Monday, April 10, 2006

That's a Rap

My friend forwarded me the following link, and I felt compelled to respond.

What the F**k Happened to Black Popular Music?

I respect his passion and a few of his viewpoints, but I think overall the article is flawed.

I believe that he is mistaken by chastising rap based on 50 Cent and Ludacris. This is a common mistake made by critics of rap (ie picking on a few bad seeds and applying that to the entire genre). What he's not acknowledging are the 100s of other players who truly are artists, on the scale of Gil Scott-Heron and Marvin Gaye. See A Tribe Called Quest, Mos Def, The Roots, Talib Kweli, Common, Erykah Badu, Guru, and Jurassic 5, as examples. All of these artists have strong positive messages in their music, about uniting people, about love, about pain and trying to survive in tough environments, about family, etc. All of these have very strong musical backgrounds or foundations, and all of whom have music that do exemplify his "three musical elements" of harmony, melody, and rhythm. They are indeed musicians, of a different ilk than Miles, John, or Dizzy, but musicians nonetheless.

Secondly, we may not like it or approve of it at all times, but music is undeniably a representation of culture. It's hard for us to believe in hindsight, but throughout at least this century critics and parents have disapproved of many popular artists and their messages. You can trace this back to George Gershwin and continue on through Jimi Hendrix, Bob Dylan, Sex Pistols, and now to current hip hop (and others). There are reasons behind that - I believe that this sort of "disapproval" has to exist in music - it is a field in which in order to survive children and parents almost necessarily have to clash. Music thrives as an identity for each generation - it is something that becomes (and represents) their culture, makes them unique from the past and future generations. How is Bob Dylan representing the voice of the hippie movement different than 50 Cent representing the voice of urban black youth? I know that may sound shocking and incite some anger, but if it weren't true, would 50 Cent sell as much as he has? Whoever is buying his stuff is seeing something of worth there, though you and I may not. We may see "Coke Rap" as a representation of the decline of music, but what about those for whom these lyrics actually do ring true? On of the strengths of the (oscar-winning) song "It's Hard Out Here For A Pimp" is that in that movie ("Hustle and Flow"), that song actually meant something. We may not be pimps ourselves or even exist in that world, but we must also acknowledge that it does exist, and within that world, this song may speak to its audience in profound ways. It certainly made a lot of sense in the movie.

Each single band or genre is not for everyone - most times it is for a single audience and that audience alone. It is not for outsiders to judge what is right and what is wrong for each person - who are we to say what music speaks to another?

To his other point about "musical elements" ("melody, harmony and rhythm"), though I agree that these are in fact 3 of the musical building blocks (by the way, don't get me started on the idea that he's missing a ton of other qualities crucial to defining music - ie tonal quality, lyrics, orchestration, etc), not all music needs to represent all these qualities. For example, Bach's Partitas for solo violin or his solo cello suites have strong melodious elements, some rhythmic elements, but limited harmonic elements (save for a few chords/double stops here and there). And yet those pieces are some of the most magnificent pieces in all of western music's repertoire. And for the jazz lovers, Dave Brubeck's "Take Five", widely considered a masterpiece, was primarily a study in rhythm. Yes, there are melodic and harmonic qualities, but that wasn't the focus.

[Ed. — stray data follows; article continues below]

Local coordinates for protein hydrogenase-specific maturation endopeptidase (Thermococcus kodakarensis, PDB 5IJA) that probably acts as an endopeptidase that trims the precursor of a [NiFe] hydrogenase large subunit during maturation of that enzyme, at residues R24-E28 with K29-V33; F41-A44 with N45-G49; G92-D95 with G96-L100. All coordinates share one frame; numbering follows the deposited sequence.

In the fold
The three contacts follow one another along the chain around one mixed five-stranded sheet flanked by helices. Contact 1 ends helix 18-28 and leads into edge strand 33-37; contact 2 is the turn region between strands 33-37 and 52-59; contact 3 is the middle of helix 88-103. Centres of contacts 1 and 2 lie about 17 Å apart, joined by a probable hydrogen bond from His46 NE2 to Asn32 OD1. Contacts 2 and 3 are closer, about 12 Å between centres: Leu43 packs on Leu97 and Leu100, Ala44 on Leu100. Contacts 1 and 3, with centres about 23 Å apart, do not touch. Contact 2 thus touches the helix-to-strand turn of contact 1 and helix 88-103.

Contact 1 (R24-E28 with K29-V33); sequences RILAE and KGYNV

Similarly, good rap is generally focused on rhythm, yes, but also fails if it doesn't have the "hook", which usually comes in the form of a bass line or some harmonic quality. In addition, most good rap music has a chorus which is often extremely melodic ("you know it's hard out here for a pimp!").

Finally, to the point below:

"Our culture has been dumbed down to the point where your average dumb-ass American can't tell the difference between a truly great musician and somebody who's been studying their instrument for a week. Playing a musical instrument at a high level is no longer a well-respected skill in our society."

It's a harsh take on it though there is some truth to it, but at the same time I question whether your "average dumb-ass American" could EVER tell the difference. Sometimes it simply takes a musician to qualify another. Sure, many could say that Jimi was a great guitarist, but I challenge most to actually say "why", unless they themselves are a musician. Similar is true in other fields - everyone agrees Einstein is a genius - how many people outside of physics can really explain why? I do wish that more Americans could distinguish greatness from mediocrity, but it's unfair to ever expect that when so many are not musically trained.

By the way, for all the criticism about rap and it's messaging, I cite the below:

"And if 50Cent was really shot nine times, why couldn't one of those bullets have hit a vital organ? Who the fuck was shooting at him: Stevie Wonder? And as far as all these black rappers getting shot, how about a little equal opportunity violence here? Can't somebody pop a cap in Eminem's white ass?"

Get your message straight, Kenny. Don't criticize a whole genre because of two people. Don't fail to see musicianship simply because you are blind or refuse to acknowledge it. And please, don't criticize lyrics for "stupidity and negativity" when you are just as guilty of it in your own writings!


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